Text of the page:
The Hannah’s Bookshelf Christmas show was broadcast on Boxing Day on North Manchester FM. After festive shows about gifts and parties, this show was simply devoted to books set at Christmas time. You can listen again on the player below, but first a rundown of the books I discussed…
Written in 1902, this American children’s classic tells the story of an orphan called Claus, who is brought up in the land of the Immortals. If you like The Wonderful Wizard of Oz, then you’ll love this festive favourite.
Historical novelist Anne Perry has published a series of seasonal novellas, the first being A Christmas Journey (2003) and the most recent being A Christmas Escape (2015). On the show I talked about A Christmas Secret, which is set in 1890 and tells the story of Dominic Corde, a curate who arrives in Cottisham to temporarily replace Reverend Wynter. While the village initially appears pleasant and welcoming, Dominic soon realizes that someone is hiding a dark secret. And I talked about A Christmas Hope (2013), which is in 1868 and features Claudine Burroughs, a young woman who escapes her stifling social life by volunteering at Hester Monk’s clinic for poor women. The latter book ties in with one of Perry’s earlier novels about detective William Monk, Execution Dock (2009).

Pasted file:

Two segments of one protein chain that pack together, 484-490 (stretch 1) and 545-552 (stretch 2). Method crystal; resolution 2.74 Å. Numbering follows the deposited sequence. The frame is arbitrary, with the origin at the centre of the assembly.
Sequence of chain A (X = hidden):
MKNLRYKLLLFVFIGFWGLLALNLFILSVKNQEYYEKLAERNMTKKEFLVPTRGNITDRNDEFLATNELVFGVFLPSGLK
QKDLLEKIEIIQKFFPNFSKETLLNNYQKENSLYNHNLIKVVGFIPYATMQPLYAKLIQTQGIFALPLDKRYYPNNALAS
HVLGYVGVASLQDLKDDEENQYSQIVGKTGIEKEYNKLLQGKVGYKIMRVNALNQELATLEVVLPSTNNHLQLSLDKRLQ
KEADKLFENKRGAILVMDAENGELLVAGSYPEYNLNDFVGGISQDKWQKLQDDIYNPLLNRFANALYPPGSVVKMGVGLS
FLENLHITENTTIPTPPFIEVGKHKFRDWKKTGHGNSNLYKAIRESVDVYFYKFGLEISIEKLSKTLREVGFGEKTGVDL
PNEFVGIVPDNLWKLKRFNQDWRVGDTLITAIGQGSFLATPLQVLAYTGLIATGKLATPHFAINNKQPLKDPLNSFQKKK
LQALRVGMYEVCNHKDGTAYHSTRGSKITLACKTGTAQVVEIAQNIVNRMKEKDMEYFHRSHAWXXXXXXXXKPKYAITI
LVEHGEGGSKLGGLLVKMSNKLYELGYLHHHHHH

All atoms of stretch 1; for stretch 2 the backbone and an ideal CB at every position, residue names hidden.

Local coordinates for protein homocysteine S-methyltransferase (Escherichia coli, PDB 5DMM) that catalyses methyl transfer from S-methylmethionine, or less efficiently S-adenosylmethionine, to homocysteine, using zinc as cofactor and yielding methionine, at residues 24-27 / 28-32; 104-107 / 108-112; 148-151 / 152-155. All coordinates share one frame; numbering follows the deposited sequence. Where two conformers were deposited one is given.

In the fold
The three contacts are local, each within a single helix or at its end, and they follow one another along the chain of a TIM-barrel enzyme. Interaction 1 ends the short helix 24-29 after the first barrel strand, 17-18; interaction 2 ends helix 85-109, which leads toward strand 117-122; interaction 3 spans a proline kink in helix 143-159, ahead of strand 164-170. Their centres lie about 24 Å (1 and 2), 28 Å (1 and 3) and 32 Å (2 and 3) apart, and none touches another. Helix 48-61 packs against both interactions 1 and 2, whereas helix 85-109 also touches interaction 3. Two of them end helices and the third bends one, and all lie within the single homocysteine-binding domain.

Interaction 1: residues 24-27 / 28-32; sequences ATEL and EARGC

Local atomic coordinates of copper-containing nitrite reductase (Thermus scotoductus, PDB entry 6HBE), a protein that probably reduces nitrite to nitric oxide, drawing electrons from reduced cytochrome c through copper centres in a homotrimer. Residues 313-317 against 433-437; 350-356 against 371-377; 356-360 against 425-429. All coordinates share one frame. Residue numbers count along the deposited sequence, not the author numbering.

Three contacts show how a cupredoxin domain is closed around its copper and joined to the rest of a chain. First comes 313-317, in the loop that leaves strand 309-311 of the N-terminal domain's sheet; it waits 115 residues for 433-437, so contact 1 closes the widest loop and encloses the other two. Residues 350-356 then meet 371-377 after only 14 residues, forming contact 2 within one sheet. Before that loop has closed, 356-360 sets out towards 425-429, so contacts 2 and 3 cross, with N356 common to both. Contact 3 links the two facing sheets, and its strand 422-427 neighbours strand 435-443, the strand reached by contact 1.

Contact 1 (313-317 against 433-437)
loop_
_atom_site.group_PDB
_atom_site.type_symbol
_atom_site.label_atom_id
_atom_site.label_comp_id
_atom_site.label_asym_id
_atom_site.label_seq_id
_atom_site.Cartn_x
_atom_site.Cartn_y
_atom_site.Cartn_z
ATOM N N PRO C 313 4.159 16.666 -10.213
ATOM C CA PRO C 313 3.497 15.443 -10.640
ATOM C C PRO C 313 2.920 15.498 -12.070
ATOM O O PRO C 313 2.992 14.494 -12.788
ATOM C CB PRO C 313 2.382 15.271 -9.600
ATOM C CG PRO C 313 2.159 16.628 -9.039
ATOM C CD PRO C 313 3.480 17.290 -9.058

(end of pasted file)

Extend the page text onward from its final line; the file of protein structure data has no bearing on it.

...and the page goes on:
Okay… confession time… it’s been a few years since I read Straub’s 1979 novel, so I can’t remember if part of it is set specifically at Christmas, or just in the winter. But it’s a creepy book with a blizzard in it, so I’m going to say it counts. The story is told from the switching perspectives of four old men – the ‘Chowder Society’ – who come together to tell frightening stories from their pasts. As the stories unfold, the dark secret the binds the men to one another reveals itself and things begin to fall apart.
This book is probably better known via Christmas with the Kranks, the 2004 film adaptation starring Tim Allen, Jamie Lee Curtis and Dan Ackroyd. When their daughter Blair leaves to join the peace corps, Luther and Nora Krank decide to skip Christmas for a year and put the money they would’ve spent towards a luxury cruise. Suffice to say, their neighbours do not agree with this decision.
Instant nostalgia trip for any children of the 80s! The Box of Delights was written in 1935, and was the sequel to The Midnight Folk (1927). When Kay Harker meets Cole Hawlings – a Punch-and-Judy man – he is entrusted with a box that leads him into a magical series of adventures. The book was adapted into a BAFTA-winning mini-series in 1984.
Well… it wouldn’t be Hannah’s Bookshelf without a bit of Golden Age detective fiction, would it? This time it’s Ngaio Marsh’s turn. Tied Up in Tinsel (1972) is an Inspector Alleyn (Marsh’s series detective) novel. Agatha Troy – Alleyn’s artist wife – has been commissioned to paint a portrait by Hilary Bill-Tasman, and is invited to spend Christmas with the family while finishing the painting. Of course, there’s murder in the air – more so than usual, in fact, as the entire staff is made up of people who have served a prison sentence for murder. Classic whodunnit with a festive twist – well worth a read!
To listen to my discussion of the books on this list, you can use the player here: